Each project has its own characteristics and depending on the business environment, certain objectives may be more important than others for its realisation.

But generally speaking, we can say that the objectives to keep in mind when tracking projects are as follows:

  • Setting goals: from the outset it is useful to make it clear, and possibly written down, what the ultimate goal of the project is. In other words, what are the expected results for customers and stakeholders. To do this, it may be useful to implement a scope management activity.
  • Determining the parameters: once the goals have been set, we will then have to report what emerged from the analysis in terms of budget, timetable, use of resources, etc. This database will constitute our initial baseline, i.e. the ideal progress to be followed, from which we will deviate more or less during the actual execution of the project.
  • Collecting data: as the project gets underway, it is important to have the right tools to periodically collect data such as direct and indirect costs, hours worked, phases completed. The easier this data can be collected and entered into the system, the more the project manager’s work will benefit.
  • Analysing data: to ensure that the data collected does not remain meaningless, it is useful to try to interpret it. Examples of analysis are comparing the timelines expressed in the baseline with the actual timelines or analysing costs, distinguishing between planned, estimated and actual costs.
  • Reporting: exporting the data collected, together with its interpretation, is useful for sharing the results obtained with stakeholders and team. The configurability of reports is therefore essential to diversify the target audience fort data sharing.
  • Creating models for future projects: In order to optimise the efforts made, project monitoring can also include the creation of best practices for projects with similar characteristics. This will take place at the end of the project and will serve as a database for planning future projects.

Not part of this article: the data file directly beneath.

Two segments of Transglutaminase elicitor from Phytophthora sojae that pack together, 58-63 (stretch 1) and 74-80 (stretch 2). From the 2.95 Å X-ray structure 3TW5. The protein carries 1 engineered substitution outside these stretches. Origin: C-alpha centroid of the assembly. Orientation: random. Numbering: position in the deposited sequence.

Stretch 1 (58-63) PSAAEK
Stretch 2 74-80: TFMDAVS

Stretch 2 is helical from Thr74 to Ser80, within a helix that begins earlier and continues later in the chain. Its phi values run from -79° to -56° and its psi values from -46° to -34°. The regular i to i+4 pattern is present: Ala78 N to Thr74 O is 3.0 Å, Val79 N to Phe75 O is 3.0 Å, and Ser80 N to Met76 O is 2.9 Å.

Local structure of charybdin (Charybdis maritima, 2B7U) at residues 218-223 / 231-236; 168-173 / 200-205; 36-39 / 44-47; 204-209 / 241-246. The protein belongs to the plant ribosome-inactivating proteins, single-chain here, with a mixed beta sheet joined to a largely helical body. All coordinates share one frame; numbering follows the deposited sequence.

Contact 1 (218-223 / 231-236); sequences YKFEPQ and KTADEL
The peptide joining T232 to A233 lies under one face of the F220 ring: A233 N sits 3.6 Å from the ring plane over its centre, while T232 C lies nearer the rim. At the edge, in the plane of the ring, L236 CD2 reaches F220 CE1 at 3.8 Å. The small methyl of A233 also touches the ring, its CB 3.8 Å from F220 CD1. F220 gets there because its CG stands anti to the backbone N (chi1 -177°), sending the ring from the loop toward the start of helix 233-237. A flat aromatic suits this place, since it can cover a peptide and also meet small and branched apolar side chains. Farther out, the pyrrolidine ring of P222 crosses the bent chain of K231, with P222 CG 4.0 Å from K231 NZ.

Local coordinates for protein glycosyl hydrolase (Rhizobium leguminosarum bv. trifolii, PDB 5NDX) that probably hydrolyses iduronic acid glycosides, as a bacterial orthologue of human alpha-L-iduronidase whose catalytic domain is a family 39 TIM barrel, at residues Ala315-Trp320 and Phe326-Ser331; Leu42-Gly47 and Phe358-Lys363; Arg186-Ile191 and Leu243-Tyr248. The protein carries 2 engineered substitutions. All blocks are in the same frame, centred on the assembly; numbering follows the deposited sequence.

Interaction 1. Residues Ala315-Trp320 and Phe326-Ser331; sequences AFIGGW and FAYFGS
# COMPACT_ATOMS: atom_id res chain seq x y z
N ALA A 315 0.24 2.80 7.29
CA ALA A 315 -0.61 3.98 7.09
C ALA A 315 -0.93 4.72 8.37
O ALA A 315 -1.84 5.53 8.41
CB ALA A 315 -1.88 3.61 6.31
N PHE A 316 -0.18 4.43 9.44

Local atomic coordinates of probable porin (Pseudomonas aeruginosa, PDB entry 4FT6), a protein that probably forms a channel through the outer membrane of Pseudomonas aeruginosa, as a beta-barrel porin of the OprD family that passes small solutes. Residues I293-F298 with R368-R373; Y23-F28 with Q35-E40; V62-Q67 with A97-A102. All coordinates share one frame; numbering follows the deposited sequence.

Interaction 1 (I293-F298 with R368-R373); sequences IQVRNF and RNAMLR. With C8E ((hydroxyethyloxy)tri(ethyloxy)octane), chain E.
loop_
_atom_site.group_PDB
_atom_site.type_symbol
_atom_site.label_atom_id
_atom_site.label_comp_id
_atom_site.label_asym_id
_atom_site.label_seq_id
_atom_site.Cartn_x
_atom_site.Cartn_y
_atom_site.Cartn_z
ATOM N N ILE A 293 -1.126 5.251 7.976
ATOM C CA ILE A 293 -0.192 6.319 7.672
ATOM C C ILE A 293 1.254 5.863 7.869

Types of project tracking

Going into further detail, let us now look at the types of project tracking, i.e. all the approaches that can be taken when monitoring the progress of activities.

The various typologies apply to all the objectives seen above, but declined according to the issue to be tracked.

  1. Process monitoring: also known as activity monitoring, it mainly aims to monitor resources and inputs and to understand how outputs and results are delivered.
  2. Beneficiary monitoring: this type includes requests from beneficiaries, possible complaints and general satisfaction. Beneficiaries may be either direct or indirect.
  3. Compliance monitoring: aims to establish that the project complies with contracts, applicable laws, ethical standards and general project compliance.
  4. Financial monitoring: monitors the financial efficiency of the project, including a cost-benefit analysis.
  5. Results monitoring: includes everything that determines whether the project is on track to achieve the expected results. It also serves to collect data on the overall impact and effects of the project.

But let’s cut to the chase: we will give you a short but comprehensive list of the best software to carry out company project tracking, minimising efforts and optimising productivity.

Here is the list of the best project tracking software:

1. Twproject

Twproject for project tracking

If you are looking for a comprehensive tool, the first choice is definitely Twproject, the software that has all the fundamental tools for project monitoring and control.

Starting with its agile and dynamic Gantt chart, then its comprehensive WBS that is easy to compile and update, and again its impeccable resource and cost management, full of automation and customisation, and so on.

In fact, Twproject originates as an all-round project management system, capable of supporting the project manager’s work from start to finish.

It has an intuitive interface that makes it smoother for the whole team to adapt to the tool and reduces the learning process, whilst promoting teamwork.

Moreover, it is a suited tool for teams and projects of any size. Its scalability makes it suitable for any type of company and the advantage is that Twproject modifies and grows along with the business and project complexity.

Best features:

  • Dashboard: the main view, showing at a glance the situation of projects in real time.
  • WBS: allows projects to be divided into tasks to be carried out, set deadlines and assign roles with great speed.
  • Gantt Chart: evolves over time and is always up-to-date, being well integrated with the other components of the software. It allows work to be assigned and shared easily.